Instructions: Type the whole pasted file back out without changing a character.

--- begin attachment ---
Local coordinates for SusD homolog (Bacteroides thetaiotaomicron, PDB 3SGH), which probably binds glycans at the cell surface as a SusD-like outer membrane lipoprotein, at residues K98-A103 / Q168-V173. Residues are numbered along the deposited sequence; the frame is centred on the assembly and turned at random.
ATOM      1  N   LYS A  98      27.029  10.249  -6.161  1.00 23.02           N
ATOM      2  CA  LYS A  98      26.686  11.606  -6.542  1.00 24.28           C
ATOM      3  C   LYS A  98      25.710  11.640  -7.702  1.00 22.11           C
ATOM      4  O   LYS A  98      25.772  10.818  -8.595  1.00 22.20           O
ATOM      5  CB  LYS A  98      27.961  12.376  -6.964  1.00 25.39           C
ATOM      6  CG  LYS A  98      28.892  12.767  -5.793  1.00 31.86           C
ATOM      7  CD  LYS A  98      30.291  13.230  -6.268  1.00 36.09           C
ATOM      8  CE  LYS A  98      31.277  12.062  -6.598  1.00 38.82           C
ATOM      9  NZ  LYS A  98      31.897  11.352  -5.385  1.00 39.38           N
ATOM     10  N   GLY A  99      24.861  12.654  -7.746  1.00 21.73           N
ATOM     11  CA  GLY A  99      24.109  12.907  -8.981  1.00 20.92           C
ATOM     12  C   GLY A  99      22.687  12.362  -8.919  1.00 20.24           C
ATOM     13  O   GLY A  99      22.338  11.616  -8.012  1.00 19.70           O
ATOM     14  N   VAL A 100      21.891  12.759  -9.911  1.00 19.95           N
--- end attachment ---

Local coordinates for SusD homolog (Bacteroides thetaiotaomicron, PDB 3SGH), which probably binds glycans at the cell surface as a SusD-like outer membrane lipoprotein, at residues K98-A103 / Q168-V173. Residues are numbered along the deposited sequence; the frame is centred on the assembly and turned at random.
ATOM      1  N   LYS A  98      27.029  10.249  -6.161  1.00 23.02           N
ATOM      2  CA  LYS A  98      26.686  11.606  -6.542  1.00 24.28           C
ATOM      3  C   LYS A  98      25.710  11.640  -7.702  1.00 22.11           C
ATOM      4  O   LYS A  98      25.772  10.818  -8.595  1.00 22.20           O
ATOM      5  CB  LYS A  98      27.961  12.376  -6.964  1.00 25.39           C
ATOM      6  CG  LYS A  98      28.892  12.767  -5.793  1.00 31.86           C
ATOM      7  CD  LYS A  98      30.291  13.230  -6.268  1.00 36.09           C
ATOM      8  CE  LYS A  98      31.277  12.062  -6.598  1.00 38.82           C
ATOM      9  NZ  LYS A  98      31.897  11.352  -5.385  1.00 39.38           N
ATOM     10  N   GLY A  99      24.861  12.654  -7.746  1.00 21.73           N
ATOM     11  CA  GLY A  99      24.109  12.907  -8.981  1.00 20.92           C
ATOM     12  C   GLY A  99      22.687  12.362  -8.919  1.00 20.24           C
ATOM     13  O   GLY A  99      22.338  11.616  -8.012  1.00 19.70           O
ATOM     14  N   VAL A 100      21.891  12.759  -9.911  1.00 19.95           N